Quillan: Evening in the Garden
Living the ex-pat life in the South of France
Quillan: Evening in the Garden
"There is no geographical solution to an emotional problem." Tony Soprano said that. But he’s not the only one. There is no shortage of shark-hearted platitude peddlers ready to tell you that you can’t escape your problems by leaving them, even as they offer you another pill. And like all truisms, it’s sometimes true. A schizophrenic will still hallucinate in Helsinki or Helena. The malignant narcissist will poison Yonkers and Yekaterinburg equally.
But what they don’t tell you is that the version of you that stands on Paris pavement, overwhelmed by the sudden Stendhalian perfection of it all, is not the same person as you are now. The past is a story we tell ourselves over and over, no more real than the exploits of a TV mobster. Change your situation, and you change yourself.
Any immigrant knows this. But British people are never immigrants. We’re only ever expats, with its decadent connotations of supper clubs and afternoon drinks and the fading glow of Empire.
We only found our way to the small town of Quillan, with its population of 3500 split between native French and Anglophone—mostly British—ex-pats by chance. We needed somewhere affordable to spend the summer, but close enough to major cities to allow us to catch flights when we wanted to. Close to the Spanish border, Quillan has hot, dry summers and is surrounded by mountains. Plus, the owner of the apartment we found—the upper floor of a house, actually—spoke fluent English.
In fact, she turned out to be a Londoner. As was the woman across the street married to a Welshman. Next-door lived an American and a Scot. Unwittingly, we had found ourselves in a bona fide ex-pat community.
No one moves to France to hang out with English people. But after six months of never having a conversation that wasn’t with each other, even an introvert like me could see an upside to social interaction. And the gardens of Quillan are gorgeous on a summer evening, with the dogs napping and the stars starting to show in the purple sky that sings with the bells from the church. The people of Quillan, the ragtag group of foreigners that have made their home in an obscure town in the mountains, couldn’t have been more welcoming.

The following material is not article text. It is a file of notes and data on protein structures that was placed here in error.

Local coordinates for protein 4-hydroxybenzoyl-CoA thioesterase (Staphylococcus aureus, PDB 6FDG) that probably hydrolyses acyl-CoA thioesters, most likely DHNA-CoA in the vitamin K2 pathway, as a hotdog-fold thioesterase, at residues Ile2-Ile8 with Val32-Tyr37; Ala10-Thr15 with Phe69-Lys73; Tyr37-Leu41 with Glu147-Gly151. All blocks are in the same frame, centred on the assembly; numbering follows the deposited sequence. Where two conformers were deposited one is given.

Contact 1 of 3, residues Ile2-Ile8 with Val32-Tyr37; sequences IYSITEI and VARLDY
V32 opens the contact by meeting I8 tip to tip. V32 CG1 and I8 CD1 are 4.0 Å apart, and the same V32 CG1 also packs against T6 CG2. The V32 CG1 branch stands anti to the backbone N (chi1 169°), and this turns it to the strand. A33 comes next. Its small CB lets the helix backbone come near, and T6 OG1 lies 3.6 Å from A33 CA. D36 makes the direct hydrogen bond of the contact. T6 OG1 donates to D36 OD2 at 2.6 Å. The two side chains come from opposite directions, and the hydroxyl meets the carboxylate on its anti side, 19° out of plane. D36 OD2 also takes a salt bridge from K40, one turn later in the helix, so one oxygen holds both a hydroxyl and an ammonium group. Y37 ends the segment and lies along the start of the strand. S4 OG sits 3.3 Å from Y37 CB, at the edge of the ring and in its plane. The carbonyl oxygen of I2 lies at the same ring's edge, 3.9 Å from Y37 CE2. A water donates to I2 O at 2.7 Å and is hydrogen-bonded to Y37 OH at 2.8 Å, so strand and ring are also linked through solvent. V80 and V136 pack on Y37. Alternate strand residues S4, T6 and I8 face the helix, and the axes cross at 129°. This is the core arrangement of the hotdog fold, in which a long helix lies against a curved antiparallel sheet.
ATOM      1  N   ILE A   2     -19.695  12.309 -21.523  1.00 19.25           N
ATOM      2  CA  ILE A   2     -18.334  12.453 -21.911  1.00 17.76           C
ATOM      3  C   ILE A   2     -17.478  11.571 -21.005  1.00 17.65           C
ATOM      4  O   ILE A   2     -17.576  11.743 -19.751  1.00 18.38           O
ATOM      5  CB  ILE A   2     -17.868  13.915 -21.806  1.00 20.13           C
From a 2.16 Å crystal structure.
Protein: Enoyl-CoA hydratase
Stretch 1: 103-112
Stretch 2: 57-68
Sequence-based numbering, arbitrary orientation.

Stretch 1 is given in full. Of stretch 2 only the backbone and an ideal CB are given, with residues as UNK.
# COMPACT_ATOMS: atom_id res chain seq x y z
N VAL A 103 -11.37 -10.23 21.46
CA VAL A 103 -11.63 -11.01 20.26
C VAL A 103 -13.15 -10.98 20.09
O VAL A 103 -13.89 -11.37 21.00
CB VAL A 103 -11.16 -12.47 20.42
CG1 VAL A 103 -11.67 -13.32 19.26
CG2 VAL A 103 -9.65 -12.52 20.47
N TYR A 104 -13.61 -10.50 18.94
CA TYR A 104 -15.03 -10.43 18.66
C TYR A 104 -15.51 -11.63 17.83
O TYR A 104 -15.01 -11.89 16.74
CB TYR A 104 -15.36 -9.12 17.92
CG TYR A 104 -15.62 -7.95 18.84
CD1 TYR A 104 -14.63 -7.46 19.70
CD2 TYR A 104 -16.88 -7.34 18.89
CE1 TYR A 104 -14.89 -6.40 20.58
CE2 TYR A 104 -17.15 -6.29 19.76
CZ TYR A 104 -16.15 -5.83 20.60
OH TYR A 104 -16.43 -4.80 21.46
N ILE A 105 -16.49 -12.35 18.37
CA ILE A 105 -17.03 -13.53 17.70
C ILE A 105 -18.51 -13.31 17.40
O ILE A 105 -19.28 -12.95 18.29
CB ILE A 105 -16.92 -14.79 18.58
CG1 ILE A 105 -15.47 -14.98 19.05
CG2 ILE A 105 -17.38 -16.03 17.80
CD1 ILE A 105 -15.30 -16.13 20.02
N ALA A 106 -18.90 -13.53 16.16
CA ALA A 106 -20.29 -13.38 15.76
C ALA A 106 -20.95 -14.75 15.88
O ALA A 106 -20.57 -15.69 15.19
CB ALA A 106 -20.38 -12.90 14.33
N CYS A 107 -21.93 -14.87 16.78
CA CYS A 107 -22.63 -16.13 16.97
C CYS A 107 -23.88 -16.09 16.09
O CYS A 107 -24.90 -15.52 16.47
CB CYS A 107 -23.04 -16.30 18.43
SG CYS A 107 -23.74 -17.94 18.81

The ex-pat is fundamentally different from the refugee. One chases a dream while the other flees a nightmare. And it’s not a question of money. The history of the 20th century alone will give you plenty of tales of rich refugees. The ex-pats of Quillan have chased their dreams to wind up here, in the castle-crowned bowl of the hills pierced by winding rivers, granite gorges, and precipitous balcony roads. The accents you hear on the drowsy tables in the garden after nightfall are mostly British, but you would never mistake Quillan for the rain-sodden country of my birth. In this community and thousands like it all across France and Spain and elsewhere in Europe, people live blessed lives of their own devising, halfway between past and perfect.
But they’re not just going to let you sit in the sun and sip wine while the clouds sink down the flanks of the mountains. The world comes for us all, soon or later. And if not for Brexit, maybe we never would have moved to Europe in the first place. It was only the threat of my British passport becoming worth less than it has been all my life that made us take our two-year journey around the EU. In Quillan and all the places like it, there is a fear, no matter what people tell themselves. A fear that, no matter what they do, an ex-pat’s right to remain in the home they have made for themselves could be suddenly taken away.
We all live in a vortex of uncertainty. All we know is that this can’t last. The mountains will fall just as the trees do, only slower. Everything seeks its end. In a cave above the village of Ariege, the strange signs painted 15,000 years ago can still be seen today, but they won’t last forever. Set against the life of mountains, we humans have barely a heartbeat’s space to see what surrounds us before we vanish into the shadows at the far end of the cave.
But then, anyone familiar with French cooking knows that a single bite, if the food is rich enough, can be plenty. A single moment of life, any life, sliced any way you please, can contain the universe when everything connects to everything else. The ex-pats of Quillan were willing to follow their dreams to an obscure French town, and their reward is those crystalline evenings and the murmuring mountains and a weekly market that sells the best fruit you’ll ever taste. The local winery will fill any bottle you bring them from a hose. Beats sitting at home and popping another pill.